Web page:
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Investing in Yourself: Financing a Career Change

Over the course of the next year, reduce your need for money or save enough so that you can afford to take a risk and invest in yourself. Here are some of the choices that people can make to buy themselves the freedom to try a new career direction:

  • Simplify! Simplify! Take a careful look at your current expenses and see what you can slash. Two cars in the family? Think about getting along with one. A big dry-cleaning bill? Perhaps you can hand wash those items of clothing. Turn the heat down. Buy food in bulk. Get along with the clothes you’ve got.
  • Learn to distinguish between a “need” and a “want.” You need housing, food, utilities. You only want dinners out, cable TV, two phone lines, or a fitness club membership. Most “wants” can either be eliminated or accomplished at a lower cost.
  • Is a large chunk of your paycheck going to credit card debt? Contact a consumer credit counseling services to get into a program that reduces your overall debt, then helps you pay down the remainder. (See your Yellow Pages for a service near you.)
  • Invest in yourself first. Arrange to have part of your paycheck automatically deposited in a special savings account earmarked to finance your job change. Pretend that account doesn’t exist. Make yourself manage on the remainder.
  • Take on extra work now to finance your career change “nest egg.” Consider a Saturday job or something you can do at home. Put these “extra” earnings in your special account. Enlist your spouse or partner in the project. Your change in career should benefit the whole family. Perhaps you can both build that savings account through extra hours or second jobs.
  • Do you have teens? Enlist them in the family project of making it possible for their parents to find better work. If it won’t jeopardize their schoolwork, see if they can assume some of the responsibility for buying clothes and paying for entertainment and lessons.
  • Position yourself for your new work. Is there a way you can do volunteer work in your chosen field? If so, you can get some valuable experience that may help you land your new job much more quickly.

Do you need more ideas? Fortunately, there are a number of good books that can help you figure out the job you want and steps toward getting it. This list is by no means exhaustive, but it will get you started:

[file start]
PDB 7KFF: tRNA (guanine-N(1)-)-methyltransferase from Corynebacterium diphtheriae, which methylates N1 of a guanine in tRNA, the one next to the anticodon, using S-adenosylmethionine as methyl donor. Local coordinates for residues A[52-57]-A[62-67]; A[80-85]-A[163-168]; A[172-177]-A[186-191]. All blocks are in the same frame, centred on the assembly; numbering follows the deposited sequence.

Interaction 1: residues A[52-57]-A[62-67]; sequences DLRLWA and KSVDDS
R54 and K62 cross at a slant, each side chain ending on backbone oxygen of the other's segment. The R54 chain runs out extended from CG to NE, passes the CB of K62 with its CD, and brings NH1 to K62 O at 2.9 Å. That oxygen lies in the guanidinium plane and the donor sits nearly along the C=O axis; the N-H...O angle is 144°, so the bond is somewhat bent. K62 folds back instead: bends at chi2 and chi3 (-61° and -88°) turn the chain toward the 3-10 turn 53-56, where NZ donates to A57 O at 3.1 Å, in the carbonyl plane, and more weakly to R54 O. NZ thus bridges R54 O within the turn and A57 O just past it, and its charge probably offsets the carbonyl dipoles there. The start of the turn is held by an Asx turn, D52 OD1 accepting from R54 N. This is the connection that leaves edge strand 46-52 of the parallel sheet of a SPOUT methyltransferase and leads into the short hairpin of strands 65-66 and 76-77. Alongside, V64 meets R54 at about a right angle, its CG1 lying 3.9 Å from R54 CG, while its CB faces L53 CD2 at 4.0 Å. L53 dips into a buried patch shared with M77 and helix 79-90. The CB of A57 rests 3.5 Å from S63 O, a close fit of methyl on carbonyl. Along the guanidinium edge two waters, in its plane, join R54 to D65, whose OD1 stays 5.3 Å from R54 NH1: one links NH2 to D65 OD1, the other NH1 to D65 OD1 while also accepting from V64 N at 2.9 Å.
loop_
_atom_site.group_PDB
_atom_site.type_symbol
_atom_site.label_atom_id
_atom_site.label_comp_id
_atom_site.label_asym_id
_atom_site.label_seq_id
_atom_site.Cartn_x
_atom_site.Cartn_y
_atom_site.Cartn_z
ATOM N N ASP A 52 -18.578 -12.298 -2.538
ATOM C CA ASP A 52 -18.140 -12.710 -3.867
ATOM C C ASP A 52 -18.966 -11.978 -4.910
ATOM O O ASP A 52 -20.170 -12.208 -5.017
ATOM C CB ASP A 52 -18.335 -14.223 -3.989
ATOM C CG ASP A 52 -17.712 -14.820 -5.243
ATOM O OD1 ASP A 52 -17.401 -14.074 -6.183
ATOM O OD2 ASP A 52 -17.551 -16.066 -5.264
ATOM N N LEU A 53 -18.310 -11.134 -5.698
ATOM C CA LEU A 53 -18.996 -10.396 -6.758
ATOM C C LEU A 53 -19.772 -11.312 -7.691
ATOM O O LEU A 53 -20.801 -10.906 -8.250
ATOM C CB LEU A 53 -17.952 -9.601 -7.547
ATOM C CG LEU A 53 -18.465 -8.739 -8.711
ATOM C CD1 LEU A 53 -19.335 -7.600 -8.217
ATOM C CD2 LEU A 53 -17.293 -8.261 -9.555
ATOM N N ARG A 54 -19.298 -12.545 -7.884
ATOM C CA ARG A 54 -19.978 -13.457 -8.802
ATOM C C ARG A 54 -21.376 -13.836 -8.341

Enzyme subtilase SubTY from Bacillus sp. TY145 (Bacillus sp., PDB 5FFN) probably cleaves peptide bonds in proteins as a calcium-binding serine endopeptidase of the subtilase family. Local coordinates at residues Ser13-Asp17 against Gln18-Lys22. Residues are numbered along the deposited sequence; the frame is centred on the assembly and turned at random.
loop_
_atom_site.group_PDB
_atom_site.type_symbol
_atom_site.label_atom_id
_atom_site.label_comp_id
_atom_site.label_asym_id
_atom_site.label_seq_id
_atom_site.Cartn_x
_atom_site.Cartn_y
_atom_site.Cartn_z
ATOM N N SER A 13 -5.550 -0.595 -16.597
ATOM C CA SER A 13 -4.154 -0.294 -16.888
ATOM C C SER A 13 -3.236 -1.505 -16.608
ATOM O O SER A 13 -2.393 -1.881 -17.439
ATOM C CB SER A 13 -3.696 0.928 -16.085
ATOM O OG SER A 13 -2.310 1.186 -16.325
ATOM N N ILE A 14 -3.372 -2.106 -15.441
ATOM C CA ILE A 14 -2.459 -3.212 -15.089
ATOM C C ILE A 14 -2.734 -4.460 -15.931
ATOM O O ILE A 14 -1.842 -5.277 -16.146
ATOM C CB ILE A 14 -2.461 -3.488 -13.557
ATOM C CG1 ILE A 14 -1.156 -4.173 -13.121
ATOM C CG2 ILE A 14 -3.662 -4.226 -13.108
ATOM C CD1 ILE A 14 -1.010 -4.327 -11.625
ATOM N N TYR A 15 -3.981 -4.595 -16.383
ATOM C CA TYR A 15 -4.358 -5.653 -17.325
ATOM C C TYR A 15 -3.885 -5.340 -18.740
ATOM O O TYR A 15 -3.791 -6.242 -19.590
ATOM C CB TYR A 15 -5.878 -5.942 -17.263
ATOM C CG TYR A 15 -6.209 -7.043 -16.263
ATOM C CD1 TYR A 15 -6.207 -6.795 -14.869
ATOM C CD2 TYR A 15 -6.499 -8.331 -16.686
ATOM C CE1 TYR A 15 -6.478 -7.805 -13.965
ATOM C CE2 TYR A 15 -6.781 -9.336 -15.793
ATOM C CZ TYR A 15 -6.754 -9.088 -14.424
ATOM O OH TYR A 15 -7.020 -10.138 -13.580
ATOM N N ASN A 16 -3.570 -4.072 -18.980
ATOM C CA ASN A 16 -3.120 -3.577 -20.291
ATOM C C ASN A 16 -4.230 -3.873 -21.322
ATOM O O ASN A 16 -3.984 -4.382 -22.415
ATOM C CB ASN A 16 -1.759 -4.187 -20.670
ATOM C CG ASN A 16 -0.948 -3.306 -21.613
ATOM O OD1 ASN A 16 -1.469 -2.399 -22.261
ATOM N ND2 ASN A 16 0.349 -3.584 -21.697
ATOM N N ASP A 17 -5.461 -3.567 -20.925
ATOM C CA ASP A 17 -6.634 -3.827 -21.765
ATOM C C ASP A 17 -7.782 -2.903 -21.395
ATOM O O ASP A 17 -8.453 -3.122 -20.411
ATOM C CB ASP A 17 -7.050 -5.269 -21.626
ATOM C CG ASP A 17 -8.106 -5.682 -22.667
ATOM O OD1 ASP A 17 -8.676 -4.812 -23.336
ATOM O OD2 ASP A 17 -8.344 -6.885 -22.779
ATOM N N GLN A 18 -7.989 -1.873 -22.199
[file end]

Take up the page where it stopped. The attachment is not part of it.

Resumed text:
• A classic is What Color is Your Parachute? 2007 ( by Richard Nelson Bolles). Complete with a workbook, this manual has been very helpful to millions of people over the past 30 years.
  • Kate Wendleton founded an organization called “The Five O’Clock Club” to help people come together for mutual support in finding new work. Her book, Targeting the Job You Want (3rd edition published in January 2000 by Career Press), is full of exercises, anecdotes, and assignments to help you set goals and take steps to meet them.
  • I Could Do Anything If I Only Knew What It Was: How to Discover What You Really Want and How to Get It (1995, Bantam Doubleday Dell), by Barbara Sher, is a no-nonsense, no-excuses guide to figuring out what you want and taking steps to get there.
Investing in Yourself: Financing a Career Change

Marie Hartwell-Walker, Ed.D.

Marie Hartwell-WalkerDr. Marie Hartwell-Walker is licensed as both a psychologist and marriage and family counselor. She specializes in couples and family therapy and parent education. She writes regularly for Psych Central as well as Psych Central's Ask the Therapist feature. She is author of the insightful parenting e-book, Tending the Family Heart.

Check out her book, Unlocking the Secrets of Self-Esteem.

APA Reference
Hartwell-Walker, M. (2020). Investing in Yourself: Financing a Career Change. Psych Central. Retrieved on September 22, 2020, from
Scientifically Reviewed
Last updated: 14 Jan 2020 (Originally: 17 May 2016)
Last reviewed: By a member of our scientific advisory board on 14 Jan 2020
Published on Psych All rights reserved.